It was decided that the role of the women ward
commissioners be restricted to that of “advisors”, thus significantly curtailing their effective contribution

According to government circulars, roads, environment, transport, health and other such works are, on the one hand, the responsibility of all ward commissioners. Yet, in practice, it was also decided that the role of the women ward commissioners be restricted to that of “advisors”, thus significantly curtailing their effective contribution. In addition to this, the government is yet to finalise remuneration for the women members of its city corporations. Expenses incurred by these women for any community work have to be borne from their own pockets – costs which many of their families are unwilling or unable to bear. Above all, they do not even have necessary facilities, such as transport or designated office spaces. The men, on the other hand, are provided space and other logistical support; to add to the misbalance, male commissioners are elected from only one ward, whereas women commissioners are elected from three. As one commissioner rightly pointed out, “A single woman commissioner represents three wards but we still do not have any permanent offices where we can sit and discharge our responsibilities.”

Whereas women commissioners could make a valuable contribution to such areas as girls’ education, health, environment, NGO activities and the Post-Monsoon Road Repair Programme, discussions with corporation members indicated that the women are not 

About eighty per cent of the women commissioners
perceived that their male colleagues would not accept their participation in the activities of the city corporation.

vigorously involved in any of these activities. Instead, they are usually given charge of family planning and child welfare, while their male counterparts play the leading role in all other areas. Owing to a lack of any training provision on corporation activities, functioning women commissioners have been left ignorant even of their own roles and responsibilities. About half of the respondents could name only three activities that the city corporation implements. The rest of them could not manage to identify what, specifically, were their duties. Compounding matters, a government notification has actually barred women commissioners from jobs relating to the issuance of character certificates, birth registration and the maintenance of law and order. As one of the respondents pointed out, “This order is totally discriminatory; women are elected from areas three times bigger than those from where the men are elected, but in the distribution of duties and responsibilities they are considered least important.”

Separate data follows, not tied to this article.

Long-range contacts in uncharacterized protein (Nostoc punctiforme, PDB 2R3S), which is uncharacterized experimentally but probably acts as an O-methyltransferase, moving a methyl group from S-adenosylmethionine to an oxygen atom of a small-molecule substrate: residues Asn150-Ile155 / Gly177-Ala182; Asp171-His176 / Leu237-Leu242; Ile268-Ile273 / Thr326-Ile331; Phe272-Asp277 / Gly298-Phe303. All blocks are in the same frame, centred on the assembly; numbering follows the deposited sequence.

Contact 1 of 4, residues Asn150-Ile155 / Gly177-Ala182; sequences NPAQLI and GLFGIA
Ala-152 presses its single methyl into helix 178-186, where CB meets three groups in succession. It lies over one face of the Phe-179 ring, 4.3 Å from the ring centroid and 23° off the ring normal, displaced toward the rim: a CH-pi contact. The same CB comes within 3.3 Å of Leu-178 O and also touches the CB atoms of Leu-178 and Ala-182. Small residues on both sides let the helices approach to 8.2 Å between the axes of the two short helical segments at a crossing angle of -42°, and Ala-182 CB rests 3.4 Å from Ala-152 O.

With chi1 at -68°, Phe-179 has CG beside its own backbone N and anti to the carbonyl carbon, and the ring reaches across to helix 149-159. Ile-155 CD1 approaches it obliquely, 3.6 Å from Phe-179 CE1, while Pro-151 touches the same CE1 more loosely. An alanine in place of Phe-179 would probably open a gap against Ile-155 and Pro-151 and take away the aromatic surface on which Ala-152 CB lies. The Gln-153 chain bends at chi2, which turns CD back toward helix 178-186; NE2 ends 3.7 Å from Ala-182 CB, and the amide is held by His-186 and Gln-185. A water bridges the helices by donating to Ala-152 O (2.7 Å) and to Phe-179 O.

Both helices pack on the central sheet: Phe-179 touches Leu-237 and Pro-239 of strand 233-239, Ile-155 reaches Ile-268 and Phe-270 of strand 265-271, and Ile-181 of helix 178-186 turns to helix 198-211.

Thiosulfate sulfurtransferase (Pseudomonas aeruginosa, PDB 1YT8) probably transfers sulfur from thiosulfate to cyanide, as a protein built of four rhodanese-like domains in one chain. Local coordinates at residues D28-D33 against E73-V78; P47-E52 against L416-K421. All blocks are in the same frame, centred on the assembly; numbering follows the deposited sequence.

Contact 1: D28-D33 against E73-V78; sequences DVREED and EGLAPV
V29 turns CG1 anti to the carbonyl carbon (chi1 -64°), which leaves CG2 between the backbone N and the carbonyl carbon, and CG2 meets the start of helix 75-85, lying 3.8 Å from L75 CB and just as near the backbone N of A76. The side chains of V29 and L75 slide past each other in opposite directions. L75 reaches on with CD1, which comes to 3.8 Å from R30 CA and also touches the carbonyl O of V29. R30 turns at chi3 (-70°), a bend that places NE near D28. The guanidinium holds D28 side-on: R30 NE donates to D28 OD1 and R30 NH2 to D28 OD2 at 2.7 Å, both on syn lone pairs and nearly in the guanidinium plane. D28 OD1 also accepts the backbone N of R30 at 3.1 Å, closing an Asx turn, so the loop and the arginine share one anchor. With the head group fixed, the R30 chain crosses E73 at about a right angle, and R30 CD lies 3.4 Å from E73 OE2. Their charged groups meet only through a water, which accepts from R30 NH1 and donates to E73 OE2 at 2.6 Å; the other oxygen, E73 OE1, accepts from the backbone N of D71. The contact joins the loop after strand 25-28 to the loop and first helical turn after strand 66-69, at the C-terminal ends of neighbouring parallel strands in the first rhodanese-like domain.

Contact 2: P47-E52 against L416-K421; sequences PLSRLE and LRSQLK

Subordination Internalised 

There is no lack of dynamism or leadership qualities among the elected women commissioners, nor is it true that they are unaware of either their own needs or those of development. Culturally imposed constraints and the internalisation of their subordinate status have made them diffident and fearful of asserting themselves in their public role. Instead, they end up considering themselves as mere “social workers” and not as empowered partners in governance. In addition, they have been systematically passed over by State agencies and power structures. “Women members usually attend meetings but they have no participation in the policy-making process. Sometimes they do not even attend meetings because they are often not properly informed or because their presence is simply not wanted by the men,” remarked one frustrated woman ward commissioner. Another alleged that women commissioners would lose their credibility and popularity if they were not allowed to work for their voters. As she put it, “It has been quite some months since we have been elected. So far, we have unable to do anything important. This is discriminatory as well as disappointing.”

Prejudices Die Hard